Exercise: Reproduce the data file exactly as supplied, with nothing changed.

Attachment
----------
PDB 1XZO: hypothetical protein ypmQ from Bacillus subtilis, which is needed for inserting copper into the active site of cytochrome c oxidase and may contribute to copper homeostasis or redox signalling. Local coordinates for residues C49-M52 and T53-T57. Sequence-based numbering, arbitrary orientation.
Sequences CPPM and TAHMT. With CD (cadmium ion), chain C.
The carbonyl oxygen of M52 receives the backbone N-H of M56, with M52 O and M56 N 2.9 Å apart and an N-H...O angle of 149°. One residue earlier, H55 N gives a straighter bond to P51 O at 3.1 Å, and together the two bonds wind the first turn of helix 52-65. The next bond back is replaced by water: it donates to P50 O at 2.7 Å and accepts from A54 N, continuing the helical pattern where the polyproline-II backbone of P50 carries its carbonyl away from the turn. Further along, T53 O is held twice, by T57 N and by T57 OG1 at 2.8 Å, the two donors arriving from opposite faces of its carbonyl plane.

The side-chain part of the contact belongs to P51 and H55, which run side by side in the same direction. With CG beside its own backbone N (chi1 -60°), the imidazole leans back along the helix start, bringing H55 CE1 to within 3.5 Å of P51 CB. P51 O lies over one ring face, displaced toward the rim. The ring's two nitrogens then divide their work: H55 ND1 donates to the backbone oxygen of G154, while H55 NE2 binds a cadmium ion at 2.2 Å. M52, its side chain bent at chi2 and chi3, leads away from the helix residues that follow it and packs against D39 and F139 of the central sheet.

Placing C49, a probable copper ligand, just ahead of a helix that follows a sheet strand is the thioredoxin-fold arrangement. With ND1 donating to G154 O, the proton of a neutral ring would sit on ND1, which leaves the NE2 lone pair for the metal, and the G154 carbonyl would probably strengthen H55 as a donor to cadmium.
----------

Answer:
PDB 1XZO: hypothetical protein ypmQ from Bacillus subtilis, which is needed for inserting copper into the active site of cytochrome c oxidase and may contribute to copper homeostasis or redox signalling. Local coordinates for residues C49-M52 and T53-T57. Sequence-based numbering, arbitrary orientation.
Sequences CPPM and TAHMT. With CD (cadmium ion), chain C.
The carbonyl oxygen of M52 receives the backbone N-H of M56, with M52 O and M56 N 2.9 Å apart and an N-H...O angle of 149°. One residue earlier, H55 N gives a straighter bond to P51 O at 3.1 Å, and together the two bonds wind the first turn of helix 52-65. The next bond back is replaced by water: it donates to P50 O at 2.7 Å and accepts from A54 N, continuing the helical pattern where the polyproline-II backbone of P50 carries its carbonyl away from the turn. Further along, T53 O is held twice, by T57 N and by T57 OG1 at 2.8 Å, the two donors arriving from opposite faces of its carbonyl plane.

The side-chain part of the contact belongs to P51 and H55, which run side by side in the same direction. With CG beside its own backbone N (chi1 -60°), the imidazole leans back along the helix start, bringing H55 CE1 to within 3.5 Å of P51 CB. P51 O lies over one ring face, displaced toward the rim. The ring's two nitrogens then divide their work: H55 ND1 donates to the backbone oxygen of G154, while H55 NE2 binds a cadmium ion at 2.2 Å. M52, its side chain bent at chi2 and chi3, leads away from the helix residues that follow it and packs against D39 and F139 of the central sheet.

Placing C49, a probable copper ligand, just ahead of a helix that follows a sheet strand is the thioredoxin-fold arrangement. With ND1 donating to G154 O, the proton of a neutral ring would sit on ND1, which leaves the NE2 lone pair for the metal, and the G154 carbonyl would probably strengthen H55 as a donor to cadmium.